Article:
Courtesy of Colgate Dance Fest
The lights of the chapel slowly dimmed as the Shock dance group members filed onto the stage to the roar of the audience members at Dancefest. Prior to the “Mamma Mia” soundtrack mashup starting, the de-facto theme of the night, the lights returned and the group was given a round of applause. Shock traditionally closes the Dancefest program because of the size of the group, but this closing felt different. An aura of resilience and hope enveloped the stage members and their audience. This final performance of the program marked the closing of an otherwise tumultuous past year through uniting the Colgate community for a shared experience of joy. Who better to take on this role than Shock?
Though the history of the group is not entirely well-known, the group was started by a former Colgate student years ago who wanted to create an all inclusive dance group. Shock co-leader Rachel Dames is a senior concentrating in political science and writing and rhetoric. Dames has been part of Shock since her first year. Having danced since she was three years-old, she immediately gravitated towards Shock for its contemporary dance genre and all inclusive quality.
“[Shock] has given me a community of people who also love to dance and want to continue doing that throughout college,” she said. “It [has connected me with] friends in and out of dance, especially [those of] different ages. It’s definitely been a good way to connect with people that I don’t have a shared major with or similar clubs or people whom I’ve never really talked to before,” Dames said.
Co-leader Madeline Graham is a senior concentrating in Italian studies and art & art history. She started dancing when she was five years-old and decided to continue this passion at Colgate through Shock. She emphasized this group’s ability to make every member feel a sense of belonging.
“When I was a [first-year], I didn’t really know anyone. It can be intimidating to put yourself out there and … for people who have never danced, coming into a studio space can maybe be intimidating,” she shared. “But from the beginning, all of the leaders always had the mentality of wanting to make [Shock] a fun space. We always play upbeat songs to [help us] kind of forget about whatever happened that day. … You have a moment to kind of escape and think about yourself first and be with people who really want to be there too.”
Members are all enthusiastic to be a part of this group, whether Big Shock or Small Shock. The smaller group (i.e. Small Shock) is audition-based, while Big Shock is open to anyone on campus. The group is generally composed of dancers with more of a dance background and often performs a contemporary/lyrical style piece. Big Shock’s dance piece is normally a medley of different songs that revolve around a common theme.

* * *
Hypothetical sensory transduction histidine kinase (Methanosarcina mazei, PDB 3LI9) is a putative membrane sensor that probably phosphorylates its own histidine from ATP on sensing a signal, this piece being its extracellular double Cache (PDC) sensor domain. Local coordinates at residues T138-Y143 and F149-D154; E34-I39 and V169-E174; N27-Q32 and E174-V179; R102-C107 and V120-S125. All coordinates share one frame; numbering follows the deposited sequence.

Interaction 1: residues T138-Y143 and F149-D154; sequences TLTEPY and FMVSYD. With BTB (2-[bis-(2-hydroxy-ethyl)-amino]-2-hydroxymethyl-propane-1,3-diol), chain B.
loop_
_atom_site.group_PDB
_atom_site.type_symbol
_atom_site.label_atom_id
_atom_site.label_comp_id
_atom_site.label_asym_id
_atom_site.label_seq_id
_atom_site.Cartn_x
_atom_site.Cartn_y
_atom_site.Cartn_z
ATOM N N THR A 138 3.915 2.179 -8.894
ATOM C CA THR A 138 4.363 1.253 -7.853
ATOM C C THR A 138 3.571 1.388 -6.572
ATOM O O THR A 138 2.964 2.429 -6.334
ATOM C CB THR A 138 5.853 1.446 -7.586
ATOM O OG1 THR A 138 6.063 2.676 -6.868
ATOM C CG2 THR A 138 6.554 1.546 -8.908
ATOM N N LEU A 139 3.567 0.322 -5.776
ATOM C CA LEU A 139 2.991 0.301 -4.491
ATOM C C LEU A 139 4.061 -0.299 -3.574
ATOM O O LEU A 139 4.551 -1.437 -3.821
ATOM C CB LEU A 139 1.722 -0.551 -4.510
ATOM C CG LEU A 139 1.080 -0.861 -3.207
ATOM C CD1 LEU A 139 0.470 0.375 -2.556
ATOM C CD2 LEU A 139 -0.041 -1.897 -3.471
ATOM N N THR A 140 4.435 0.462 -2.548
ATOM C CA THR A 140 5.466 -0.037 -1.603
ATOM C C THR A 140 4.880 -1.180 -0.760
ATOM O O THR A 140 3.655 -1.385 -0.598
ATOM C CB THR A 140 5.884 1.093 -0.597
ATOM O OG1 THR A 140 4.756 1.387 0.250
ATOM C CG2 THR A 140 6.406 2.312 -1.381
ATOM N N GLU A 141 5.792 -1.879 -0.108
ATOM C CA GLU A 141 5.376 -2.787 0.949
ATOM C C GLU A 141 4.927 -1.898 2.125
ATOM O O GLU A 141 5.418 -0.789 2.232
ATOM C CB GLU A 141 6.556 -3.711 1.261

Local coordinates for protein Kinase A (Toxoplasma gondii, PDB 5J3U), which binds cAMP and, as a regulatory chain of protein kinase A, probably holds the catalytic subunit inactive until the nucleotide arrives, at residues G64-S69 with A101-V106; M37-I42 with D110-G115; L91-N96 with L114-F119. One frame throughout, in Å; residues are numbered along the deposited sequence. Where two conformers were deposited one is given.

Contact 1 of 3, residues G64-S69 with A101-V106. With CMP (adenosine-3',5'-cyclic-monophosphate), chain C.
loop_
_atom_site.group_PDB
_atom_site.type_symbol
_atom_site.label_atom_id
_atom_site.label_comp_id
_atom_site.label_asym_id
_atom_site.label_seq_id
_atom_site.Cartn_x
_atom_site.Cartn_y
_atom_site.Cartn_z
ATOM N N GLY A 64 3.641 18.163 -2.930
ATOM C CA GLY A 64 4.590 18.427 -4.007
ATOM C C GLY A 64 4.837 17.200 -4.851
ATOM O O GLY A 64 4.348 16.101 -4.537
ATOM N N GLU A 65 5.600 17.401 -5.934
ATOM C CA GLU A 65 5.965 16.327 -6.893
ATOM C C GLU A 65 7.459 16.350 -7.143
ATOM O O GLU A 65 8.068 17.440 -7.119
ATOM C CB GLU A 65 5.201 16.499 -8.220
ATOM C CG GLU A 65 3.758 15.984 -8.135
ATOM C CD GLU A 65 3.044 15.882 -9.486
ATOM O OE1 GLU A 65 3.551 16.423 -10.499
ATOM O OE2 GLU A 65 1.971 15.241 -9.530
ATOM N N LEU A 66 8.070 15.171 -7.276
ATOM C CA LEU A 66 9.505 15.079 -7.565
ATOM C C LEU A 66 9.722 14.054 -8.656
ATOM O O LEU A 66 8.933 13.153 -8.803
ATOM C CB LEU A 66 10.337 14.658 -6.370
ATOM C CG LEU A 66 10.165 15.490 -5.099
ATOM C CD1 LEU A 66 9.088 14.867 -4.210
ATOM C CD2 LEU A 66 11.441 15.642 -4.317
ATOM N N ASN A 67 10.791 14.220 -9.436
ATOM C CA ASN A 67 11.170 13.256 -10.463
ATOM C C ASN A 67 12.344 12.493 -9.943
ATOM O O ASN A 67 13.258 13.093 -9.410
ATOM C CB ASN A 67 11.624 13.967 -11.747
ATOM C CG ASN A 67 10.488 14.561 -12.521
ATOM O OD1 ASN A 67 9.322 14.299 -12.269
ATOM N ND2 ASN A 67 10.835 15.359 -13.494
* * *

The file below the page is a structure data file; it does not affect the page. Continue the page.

“Big Shock gives an atmosphere to people who have always wanted to dance but never had the opportunity to try it,” Dames explained. “[Big Shock is] a welcoming environment where no experience [is] needed. Anyone can really just walk in and dance. We really cater it to people who have no dance experience. We go through everything very slowly and none of the moves are super complicated.”
Shock member Valerie De Leon is a senior concentrating in biology, sociology and global, public and environmental health. She first joined Big Shock the fall of her sophomore year and again this semester. DeLeon remarked on the group’s ability to provide a comfortable, encouraging space for students to take a break from work and enjoy themselves.
“I feel like it’s hard to get out of the mindset of just doing work. Shock is nice because it’s not like it’s a huge commitment. You’re spending an hour a week at rehearsal. … It helps us de-stress so much,” DeLeon shared. “I remember during one rehearsal … I was in such a horrible mood. But as rehearsal went on, I kind of forgot about what was going on and was able to recuperate and center myself and think about the good music, the dancing and all of the positivity that everyone around me radiates. I felt so much better after [that] rehearsal.”
Every Dancefest, Big Shock chooses a theme whereas Small Shock chooses one lyrical song piece for their routine. Graham remarked on the importance of setting themes for the Big Shock group to inspire unity and facilitate greater bonding since many may not know each other personally.
“Pretty much every decision that we make, we always try to include all perspectives. Even with costumes, pictures, different songs, we always try to ask [the group] because we’re here for that. … We want it to be an enjoyable experience for everyone and [everyone] loved the theme of ‘Mamma Mia.’”
For both Dames and Graham, this group has provided them a space to grow personally and inspire others. As they prepare for graduation soon, the two remarked on how this group became a family for them and their hope for its continued success in the future.
“I feel like it has a certain presence on campus,” Graham expressed. “It’s a very powerful dance group.”
Dames agreed with Graham’s thoughts about the power Shock holds in inspiring students from all backgrounds to dance.
“I just hope that it continues to be a place where people are excited to try dancing and feel good about themselves,” Dames shared. “I don’t know what the future holds. That might be the last time I’m ever dancing on a stage in front of an audience. … I’m really happy I’ve gotten to be a part of [this group].”